Making Space for Time

Arts & Labour's Mariana Grezova on why an abundance of time can be harder than not having a second to spare

May 2, 2020

Making Space for Time

In his inaugural 1961 speech, John F. Kennedy told Americans to “ask not what your country can do for you, ask what you can do for your country.” In 2020, during our Covid-19 lockdown, we might “ask not what we will do with our time, ask what we will let our time do with us.” 

Under the current quarantine, we’ve realized that having an abundance of time can be as hard, if not harder, than not having a second to spare.

COVID-19 assessment centre in Ottawa. (Adrian Wyld/CP)
According to today’s standards, to live a meaningful life means to keep busy. Even during the Coronavirus’s ‘new normal’, we carry on in our old ways: filling our days as much as we can. Whether working from home, watching Netflix, listening to podcasts, baking bread, or FaceTiming with friends, there’s no shortage of activities to distract ourselves with.  

The unexpected amount of free time has become overwhelming, mainly for those of us living alone or staying at home. Certainly, the global lockdown has generated unforeseeable limitations, and every day only deepens our nostalgia for our frantically busy pre-COVID lifestyles. Instead of addressing what we cannot do, why not scrutinize the ‘old normal’ and recognize the opportunities the current lockdown offers? Although we’re restricted to certain kinds of activities, we have permission to do less, to slow down and reflect. Instead of our being compulsively busy, we could use time to create space.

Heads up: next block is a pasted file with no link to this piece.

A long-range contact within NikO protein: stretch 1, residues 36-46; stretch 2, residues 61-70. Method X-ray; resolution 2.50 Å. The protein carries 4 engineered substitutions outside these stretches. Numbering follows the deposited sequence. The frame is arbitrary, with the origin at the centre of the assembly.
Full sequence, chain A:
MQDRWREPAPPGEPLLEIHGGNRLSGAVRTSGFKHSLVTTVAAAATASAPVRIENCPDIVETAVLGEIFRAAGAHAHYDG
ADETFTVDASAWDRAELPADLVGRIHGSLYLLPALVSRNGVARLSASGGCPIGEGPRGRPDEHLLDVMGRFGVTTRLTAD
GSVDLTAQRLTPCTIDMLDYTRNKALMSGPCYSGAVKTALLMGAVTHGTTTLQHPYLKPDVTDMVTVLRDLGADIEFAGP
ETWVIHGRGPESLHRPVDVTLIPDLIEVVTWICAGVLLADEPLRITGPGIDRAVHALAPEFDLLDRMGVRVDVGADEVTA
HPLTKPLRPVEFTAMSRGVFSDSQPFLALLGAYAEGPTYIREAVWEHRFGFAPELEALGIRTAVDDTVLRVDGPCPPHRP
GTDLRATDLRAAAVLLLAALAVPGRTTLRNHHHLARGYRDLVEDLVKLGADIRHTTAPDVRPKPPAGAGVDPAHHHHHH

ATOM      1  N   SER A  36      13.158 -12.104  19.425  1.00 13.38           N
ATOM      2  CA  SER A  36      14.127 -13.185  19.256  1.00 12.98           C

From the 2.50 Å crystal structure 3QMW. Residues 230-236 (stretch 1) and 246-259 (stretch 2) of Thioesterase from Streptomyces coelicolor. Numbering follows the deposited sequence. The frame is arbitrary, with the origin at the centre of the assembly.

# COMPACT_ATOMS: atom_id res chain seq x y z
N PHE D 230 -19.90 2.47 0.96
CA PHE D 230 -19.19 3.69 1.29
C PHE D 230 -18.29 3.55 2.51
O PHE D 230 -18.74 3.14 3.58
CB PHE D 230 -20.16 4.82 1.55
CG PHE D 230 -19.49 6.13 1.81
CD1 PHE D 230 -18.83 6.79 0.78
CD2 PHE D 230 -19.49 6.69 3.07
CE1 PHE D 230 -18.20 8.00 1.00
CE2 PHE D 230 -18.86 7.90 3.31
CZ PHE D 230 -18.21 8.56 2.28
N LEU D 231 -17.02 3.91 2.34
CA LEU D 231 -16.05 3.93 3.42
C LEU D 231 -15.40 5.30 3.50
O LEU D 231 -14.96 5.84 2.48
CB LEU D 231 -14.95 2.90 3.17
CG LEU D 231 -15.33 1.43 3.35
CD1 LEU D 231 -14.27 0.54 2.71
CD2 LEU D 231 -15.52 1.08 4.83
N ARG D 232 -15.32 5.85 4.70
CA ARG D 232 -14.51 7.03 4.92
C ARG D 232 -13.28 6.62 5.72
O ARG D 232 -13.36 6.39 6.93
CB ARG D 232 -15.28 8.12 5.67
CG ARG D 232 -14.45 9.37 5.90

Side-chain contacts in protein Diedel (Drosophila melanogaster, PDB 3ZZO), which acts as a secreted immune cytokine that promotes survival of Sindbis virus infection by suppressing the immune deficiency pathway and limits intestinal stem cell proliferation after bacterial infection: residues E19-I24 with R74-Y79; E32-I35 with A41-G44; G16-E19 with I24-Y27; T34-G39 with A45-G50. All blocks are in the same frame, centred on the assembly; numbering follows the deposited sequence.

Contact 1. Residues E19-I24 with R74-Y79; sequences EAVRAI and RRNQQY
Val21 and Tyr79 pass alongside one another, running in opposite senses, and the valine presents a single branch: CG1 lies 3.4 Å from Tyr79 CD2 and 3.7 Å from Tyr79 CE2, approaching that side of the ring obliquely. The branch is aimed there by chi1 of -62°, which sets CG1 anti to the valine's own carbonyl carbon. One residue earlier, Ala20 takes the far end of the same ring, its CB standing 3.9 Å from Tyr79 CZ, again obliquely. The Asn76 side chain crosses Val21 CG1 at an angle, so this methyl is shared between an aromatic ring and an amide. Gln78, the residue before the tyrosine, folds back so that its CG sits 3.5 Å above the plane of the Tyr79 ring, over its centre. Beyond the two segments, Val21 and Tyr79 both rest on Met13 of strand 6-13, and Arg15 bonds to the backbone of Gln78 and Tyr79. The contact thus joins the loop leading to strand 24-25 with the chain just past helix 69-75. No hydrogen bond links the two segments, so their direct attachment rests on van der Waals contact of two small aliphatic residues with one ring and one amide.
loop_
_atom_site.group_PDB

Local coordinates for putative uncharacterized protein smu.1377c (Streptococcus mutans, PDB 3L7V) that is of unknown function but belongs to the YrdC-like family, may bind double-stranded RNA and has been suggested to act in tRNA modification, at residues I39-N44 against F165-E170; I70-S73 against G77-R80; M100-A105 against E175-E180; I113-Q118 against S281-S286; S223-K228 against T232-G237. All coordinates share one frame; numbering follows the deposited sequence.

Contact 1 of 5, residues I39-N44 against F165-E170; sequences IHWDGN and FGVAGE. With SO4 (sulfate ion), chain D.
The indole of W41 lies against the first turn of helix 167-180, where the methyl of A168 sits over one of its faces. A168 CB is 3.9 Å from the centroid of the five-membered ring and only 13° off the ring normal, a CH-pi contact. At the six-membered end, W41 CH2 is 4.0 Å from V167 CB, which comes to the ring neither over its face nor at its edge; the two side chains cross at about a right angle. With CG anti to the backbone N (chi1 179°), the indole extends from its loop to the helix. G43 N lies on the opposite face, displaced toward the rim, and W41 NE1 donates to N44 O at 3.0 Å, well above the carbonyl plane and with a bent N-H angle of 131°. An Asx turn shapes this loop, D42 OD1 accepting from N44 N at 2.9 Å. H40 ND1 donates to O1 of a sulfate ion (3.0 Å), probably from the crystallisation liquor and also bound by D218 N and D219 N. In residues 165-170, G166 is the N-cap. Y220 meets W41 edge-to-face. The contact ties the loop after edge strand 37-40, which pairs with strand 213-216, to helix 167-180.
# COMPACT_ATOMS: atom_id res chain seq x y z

In graphic design the role of space—or negative space as it’s often called—is essential. Without a sufficient amount of breathing room, a design solution can easily become unremarkable, if not irrelevant. Contrast of space is one of the key principles that designers can not do without. The right amount of negative space allows design elements to visually connect with one another and to provide an opportunity for people to engage with the design. Despite the importance of negative space, designing emptiness is intimidating for many designers, especially at first. Doing less is harder, because we’re not measuring the quantity of what we do, but the meaning of it.  

Effective use of negative space for the Royal Shakespeare Company poster for their Othello production, 2010

A different use of negative space in Emigre #55 issue, 2000.

If we take our cue from good design, we’ll also challenge ourselves to do less and to realize that we’re not wasting our time if we don’t use every second to text friends while filling our nails and learning Russian. Designers know design needs space that’s purposefully left empty–it’s not a waste, it’s an investment. 

The value of space is as crucial in our daily lives as it is in graphic design. Like numerous aspiring designers, we too feel more comfortable packing our days to the fullest. We don’t realize that by doing so, our busy lifestyles can become as flat as cluttered, overdone designs. Applying the principles of negative space could help to transform the apocalyptic lockdown experience. It could leave time and space for the possibility of something meaningful to emerge and give us the tools to resist what we do the best, keeping busy.

For more from Mariana Grezova and Arts & Labour, click here

STAY HOME image: Cole Burston/Bloomberg/Getty Images